The first Cirrus (VH-CRF) came to Australia during 2000 and was, initially, a fairly slow seller being a rather expensive but very high class single. However, since director Graham Horne arrived in Australia sales have increased dramatically with 185 Cirrus aircraft now flying in this country and with the arrival of the first SF50 Vision 5-seat personal jet due next year sales are certain to increase further.
Four new Kavanagh hot air balloons have been registered during the period covered, a B-77 (VH-ZKR) and an EX-90 (VH-PZL) for private individuals, an EX-70 (VH-WRH) for the manufacturer and an EX-90 for The International Balloon Flight Company at Cessnock in the Hunter Valley of New South Wales.
The International Balloon Company is a loyal Kavanagh customer with 14 of the company’s products in their fleet plus two British built Camerons. Their latest EX-90 (VH-SHK) has a 90,000 cubic feet (2548 cubic metres) displacement envelope (as the designation indicates) with 20 gores – the number of longitudinal panels that make up the envelope. It has a four person wicker basket and is specifically designed for racing and other competitions.
Kavanagh Balloons was established during 1979 at Mount Kuring-Gai, about 30kms north of Sydney, and have produced almost 600 balloons since then. All the envelopes and baskets are built in-house and only the burners and gas cylinders are out-sourced. They are the only balloon makers in this country and obviously Australia is their main market, however New Zealand and Japan are their main overseas market with 28 and 21 units being sold respectively. Surprisingly Kenya has received 11 units, while there are a small number of Kavanagh balloons that have gone to the Netherlands, Malaysia, Indonesia, USA, UK, South Africa, China, Nigeria and Sri Lanka.
The deletions section this issue includes three Bristow Helicopters Aerospatiale Super Pumas and one AW139 going overseas with Super Pumas VH-ZFS, ZFQ and ZFH now in the US and registered to the Bank of Utah Trustee as N2785B, N2790F and N2723C respectively while the AW139 VH-ZFN is now in Nigeria.
Ex-Royal Australian Navy Bell 429 GlobalRanger VH-IWT has gone to New Zealand where it has joined Advanced Flight at Auckland to be used on a New Zealand Police contract. It joins two other RAN GlobalRangers, VH-IWR/ZK-IPB and VH-IWS/ZK-IPC in the Advanced Flight fleet for the same contract.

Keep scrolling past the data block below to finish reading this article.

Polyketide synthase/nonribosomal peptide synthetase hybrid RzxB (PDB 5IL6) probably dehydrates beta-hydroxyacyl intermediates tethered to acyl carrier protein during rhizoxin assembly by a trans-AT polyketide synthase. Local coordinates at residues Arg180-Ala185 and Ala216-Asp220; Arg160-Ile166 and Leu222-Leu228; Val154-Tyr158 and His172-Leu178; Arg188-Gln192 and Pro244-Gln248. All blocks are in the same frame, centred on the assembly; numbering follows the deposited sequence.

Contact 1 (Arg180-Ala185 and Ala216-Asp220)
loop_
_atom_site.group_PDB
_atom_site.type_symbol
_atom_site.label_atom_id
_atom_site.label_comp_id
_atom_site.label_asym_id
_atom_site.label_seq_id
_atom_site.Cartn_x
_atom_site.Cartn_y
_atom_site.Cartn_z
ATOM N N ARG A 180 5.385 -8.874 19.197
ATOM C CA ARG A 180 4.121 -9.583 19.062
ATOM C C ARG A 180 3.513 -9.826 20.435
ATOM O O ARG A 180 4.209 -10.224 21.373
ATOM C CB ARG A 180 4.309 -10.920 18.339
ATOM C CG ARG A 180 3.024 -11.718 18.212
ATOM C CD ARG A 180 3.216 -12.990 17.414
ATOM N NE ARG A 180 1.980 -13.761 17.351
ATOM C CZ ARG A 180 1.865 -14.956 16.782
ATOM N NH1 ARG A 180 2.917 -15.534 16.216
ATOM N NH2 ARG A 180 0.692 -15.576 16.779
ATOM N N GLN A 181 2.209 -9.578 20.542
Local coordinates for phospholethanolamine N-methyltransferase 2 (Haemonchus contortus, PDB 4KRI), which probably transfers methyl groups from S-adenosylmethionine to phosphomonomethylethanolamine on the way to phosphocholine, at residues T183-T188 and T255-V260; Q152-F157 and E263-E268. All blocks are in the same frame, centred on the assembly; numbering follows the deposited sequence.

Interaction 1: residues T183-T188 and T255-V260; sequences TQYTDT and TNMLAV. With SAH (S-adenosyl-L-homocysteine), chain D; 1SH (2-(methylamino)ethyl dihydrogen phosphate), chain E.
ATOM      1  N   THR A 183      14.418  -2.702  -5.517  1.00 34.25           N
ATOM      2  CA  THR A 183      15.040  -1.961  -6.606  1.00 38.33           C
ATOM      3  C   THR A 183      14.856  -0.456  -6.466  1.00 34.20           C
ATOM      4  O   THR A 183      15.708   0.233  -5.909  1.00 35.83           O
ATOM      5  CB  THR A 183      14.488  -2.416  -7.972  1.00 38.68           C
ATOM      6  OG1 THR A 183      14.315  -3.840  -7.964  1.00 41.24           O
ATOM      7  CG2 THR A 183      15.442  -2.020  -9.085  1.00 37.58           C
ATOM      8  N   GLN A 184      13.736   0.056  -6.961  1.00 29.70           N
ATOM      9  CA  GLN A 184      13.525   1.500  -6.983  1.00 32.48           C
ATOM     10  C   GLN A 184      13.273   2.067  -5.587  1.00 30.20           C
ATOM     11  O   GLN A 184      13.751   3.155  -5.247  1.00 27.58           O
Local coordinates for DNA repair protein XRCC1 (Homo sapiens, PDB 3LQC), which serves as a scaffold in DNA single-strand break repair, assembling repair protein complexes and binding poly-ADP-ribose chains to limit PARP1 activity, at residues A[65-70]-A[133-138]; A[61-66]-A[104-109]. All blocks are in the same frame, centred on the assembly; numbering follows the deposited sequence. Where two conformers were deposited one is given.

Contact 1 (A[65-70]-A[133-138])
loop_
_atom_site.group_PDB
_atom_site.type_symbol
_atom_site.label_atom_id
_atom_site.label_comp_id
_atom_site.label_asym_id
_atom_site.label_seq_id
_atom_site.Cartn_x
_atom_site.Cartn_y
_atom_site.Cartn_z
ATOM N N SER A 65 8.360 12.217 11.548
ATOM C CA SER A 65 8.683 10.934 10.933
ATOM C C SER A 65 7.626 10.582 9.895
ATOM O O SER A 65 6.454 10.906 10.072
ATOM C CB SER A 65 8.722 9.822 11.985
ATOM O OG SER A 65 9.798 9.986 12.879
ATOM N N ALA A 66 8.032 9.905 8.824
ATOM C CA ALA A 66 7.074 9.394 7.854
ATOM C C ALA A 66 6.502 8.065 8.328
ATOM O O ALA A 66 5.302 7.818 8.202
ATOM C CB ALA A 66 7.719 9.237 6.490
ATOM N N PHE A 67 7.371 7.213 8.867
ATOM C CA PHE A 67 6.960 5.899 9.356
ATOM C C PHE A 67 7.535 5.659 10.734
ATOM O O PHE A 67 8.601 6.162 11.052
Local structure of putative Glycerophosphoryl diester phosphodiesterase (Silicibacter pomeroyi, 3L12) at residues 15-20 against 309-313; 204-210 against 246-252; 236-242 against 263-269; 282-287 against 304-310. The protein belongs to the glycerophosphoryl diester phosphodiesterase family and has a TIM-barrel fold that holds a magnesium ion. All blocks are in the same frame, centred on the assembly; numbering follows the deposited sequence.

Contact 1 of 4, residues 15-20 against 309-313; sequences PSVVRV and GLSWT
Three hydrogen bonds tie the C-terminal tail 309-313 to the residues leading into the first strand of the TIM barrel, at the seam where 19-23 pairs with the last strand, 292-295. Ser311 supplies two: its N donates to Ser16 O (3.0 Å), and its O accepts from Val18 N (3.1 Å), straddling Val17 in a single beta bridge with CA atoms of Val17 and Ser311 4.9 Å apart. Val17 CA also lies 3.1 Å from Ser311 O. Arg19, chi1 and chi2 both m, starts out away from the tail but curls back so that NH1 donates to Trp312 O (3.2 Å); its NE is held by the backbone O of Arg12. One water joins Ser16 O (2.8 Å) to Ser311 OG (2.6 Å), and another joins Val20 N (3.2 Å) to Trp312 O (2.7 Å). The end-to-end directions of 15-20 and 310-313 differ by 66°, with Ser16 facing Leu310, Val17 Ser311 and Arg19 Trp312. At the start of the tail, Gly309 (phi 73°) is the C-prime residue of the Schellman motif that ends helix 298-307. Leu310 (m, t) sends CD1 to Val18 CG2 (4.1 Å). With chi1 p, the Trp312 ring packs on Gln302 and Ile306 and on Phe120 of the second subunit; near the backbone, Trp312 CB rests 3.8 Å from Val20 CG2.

Also in New Zealand is PA-28 Archer VH-BVN which is now ZK-UPS with PE Upton of Cable Bay and Pitts Special VH-PUG which has conveniently become ZK-PUG. The Pitts came to Australia from New Zealand during November 1981 but was cancelled in July 2006 so it was a bit of a surprise when it turned up back on the New Register 13 years later.
PA28 Warrior VH-IBJ has been exported to the UK and now flies as G-CLDK with Ian Logan of Kidlington near Oxford while the rare Miller converted PA-30 Twin Comanche VH-UCH has also gone to the UK but is registered in the US as N68GP with Southern Aircraft Consultancy at Bungay, Suffolk, UK – a company that specialises in registering American aircraft in overseas countries.
Thankfully only one accident to report this month with Jabiru J170 VH-DJX crashing during October 2018 at Hagley, Tasmania.
A recent survey of the Indonesian aircraft register has revealed some previously unreported subsequent registrations of Australian aircraft.
Cessna 172M Skyhawk VH-BCR is now PK-AYJ with the Alpha Flying School, Cessna 172N Skyhawk VH-DAZ is now active as PK-DDG and Cessna 208B Grand Caravan VH-AUQ is now with Marta Buana Abadi marked as PK-HVS.
PAC 750XL VH-DXQ, which spent three months in PNG during 2015, is now PK-BSF with Cendrawasih Air, Air Tractor AT-504 VH-WXE is now PK-JCC and Cessna 172P Skyhawk VH-NHW is now flying with Bali Widya Dirgantara as PK-ROZ.
View the Register Review online here.